Cover Image: Lessons in Chemistry

Lessons in Chemistry

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Member Reviews

I absolutely loved this book. I loved the women's movement. I am not a feminist but I thoroughly loved this book. This book will stick with me.
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This was a witty and charming read about Elizabeth Zott. She’s a chemist in the 1960’s and doesn’t receive the respect she deserves in her field just because she’s a woman. I loved everything about her -she’s smart, independent, sarcastic and she’s brutally honest. At times the things she said to others made me laugh out loud.  Don’t be fooled by the “chemistry” aspect. She is a research chemist so at times there was some scientific jargon, but it wasn’t overwhelming.  It was such an entertaining read. 

A huge thank you to NetGalley and Doubleday for an advanced copy in exchange for my honest review,
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I didn't realize just how much I was going to love this book. I had heard about it and thought it sounded like something that would keep my attention. It did that and more!

I loved the quirky characters. I loved everything about them. Elizabeth Zott did not take prisoners and she educated a myriad of women with her "cooking" show. I loved Mad and how she was so much like both of her parents. I loved Harriet, the no-nonsense neighbor who stepped up and ended up being so important. I loved how all the stories tied together seamlessly and were brought back around at just the right times.

I loved this book. Period.

Thanks to Netgalley and Doubleday for a copy of this delightful read.
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I want everyone to read this book!!! Lessons in Chemistry is a story with SO much and it hit perfectly for me. It's smart, full of heart, and quirky... a layered story with rich and interesting characters. We follow Elizabeth Zott through it all. We learn her back story including her strange upbringing. Then she faces misogyny and terrible abuse in school and her career in chemistry research. She falls in love then experiences devastating loss and even more challenges. I think my favorite part of the book was when she finally asked for help and developed her found family. Her career totally shifts gears and it was so fun to see her chemistry brain working while cooking. There is so much I left out, I would really love to go on and on gushing about this book. I can guarantee any review or synopsis you've read of this story does not touch on all the intricacies of this wonderful story.
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This book just wasn't for me. I was really engaged at the beginning, but then I quickly got bored and just ended up not caring for the characters.
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3.5 stars - This was an up & down book for me. I liked it, but I didn't. I wasn't what I expected (no HEA), but I can certainly appreciate how different it was for women years ago in any work/educational pursuit, but sometimes it seems unrealistic and over-the-top. It has some interesting & quirky characters, the slow plot development almost made me stop reading the book, however, I am glad I continued on as it did pick up. There were definitely some funny parts & some surprising emotional parts to the book that I was not expecting, overall, I'm liked the book, but I did not love the book.

I received this advance review copy from from NetGalley & the publisher for my honest review.
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This is the best book I have read in years — well-written, witty, entertaining and transformative. I was originally put off by the cover which made it look like a cheesy rom com. Then I read some Amazon reviews that said things like “laugh out loud funny,” and to myself I said, “Well, I’ll see about that!”  So you might say I started reading this because I didn’t want to like it.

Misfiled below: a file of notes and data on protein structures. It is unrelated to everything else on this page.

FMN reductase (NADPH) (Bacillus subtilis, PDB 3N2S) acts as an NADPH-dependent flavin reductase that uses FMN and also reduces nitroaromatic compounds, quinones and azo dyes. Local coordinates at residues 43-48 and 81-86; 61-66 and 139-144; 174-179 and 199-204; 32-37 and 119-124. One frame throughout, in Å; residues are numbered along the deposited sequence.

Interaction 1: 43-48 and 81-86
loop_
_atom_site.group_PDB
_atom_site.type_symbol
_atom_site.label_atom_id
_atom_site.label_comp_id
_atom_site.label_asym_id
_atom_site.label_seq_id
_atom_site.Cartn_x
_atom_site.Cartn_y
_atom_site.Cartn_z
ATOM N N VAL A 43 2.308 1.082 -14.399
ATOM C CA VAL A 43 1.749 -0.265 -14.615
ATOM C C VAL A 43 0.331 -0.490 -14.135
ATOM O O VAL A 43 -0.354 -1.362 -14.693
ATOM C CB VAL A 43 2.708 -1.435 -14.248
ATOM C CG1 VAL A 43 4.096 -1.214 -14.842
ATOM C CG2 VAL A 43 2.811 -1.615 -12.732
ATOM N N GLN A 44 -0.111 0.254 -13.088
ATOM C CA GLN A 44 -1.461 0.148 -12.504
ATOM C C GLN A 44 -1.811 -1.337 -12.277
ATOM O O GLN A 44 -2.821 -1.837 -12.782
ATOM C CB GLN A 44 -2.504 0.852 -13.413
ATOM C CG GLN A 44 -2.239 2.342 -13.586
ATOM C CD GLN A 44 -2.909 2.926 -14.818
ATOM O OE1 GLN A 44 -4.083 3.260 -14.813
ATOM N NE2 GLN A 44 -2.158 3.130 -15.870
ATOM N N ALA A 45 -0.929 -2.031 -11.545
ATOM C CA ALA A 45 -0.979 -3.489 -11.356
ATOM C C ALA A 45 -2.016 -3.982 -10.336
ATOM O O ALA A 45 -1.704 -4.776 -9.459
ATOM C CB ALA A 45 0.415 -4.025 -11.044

It didn’t take me long to change my mind. The droll understated play of characters and situations really are laugh out loud funny. Contrast that with descriptions of the injustice of the world of the 1950’s against women, and you will become fully engaged in the story of Elizabeth Zott  and her quest to be taken seriously as a woman of science.
My review is brief because since everything about this story was perfect, I find it impossible to select a few highlights. IOver and over, I found myself reading paragraphs and pages aloud to my husband which made us both laugh and shake our heads. 
Bonnie Garmus treats her readers  with respect as she provides a great story along with a challenge to push your limits. I sure hope she continues to do the same with what ever she writes next.
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This was a quirky book that tells the story of Elizabeth Zott, a chemist in the early 1960s. It was entertaining and fun to read, but the characters and setup were just too unbelievable for me. The book stretches real things and character traits to exaggeration in a way that became annoying.
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Elizabeth Zott is a chemist, but in the 1960’s she’s finding it challenging to be taken seriously in a male dominated field. Until she meets Calvin Evans who not only takes her work serious, but falls quickly in love with this very serious, intelligent woman.

I absolutely adored this novel and the characters that Garmus brought to life on these pages. The writing was phenomenal and pulled me in immediately when I started reading.

I was not prepared though for all the emotions this book would evoke. As a woman, I was often frustrated and enraged reading about how the men treated Elizabeth. At the same time, there were moments I found myself laughing or in tears. There is so much within these pages to unpack, but I loved the journey that Garmus takes us on and the characters woven in throughout.

LESSONS IN CHEMISTRY is an amazing read that covers everything from women empowerment and female friendships to identity and grief. This book is so special and I would absolutely recommend giving it a read!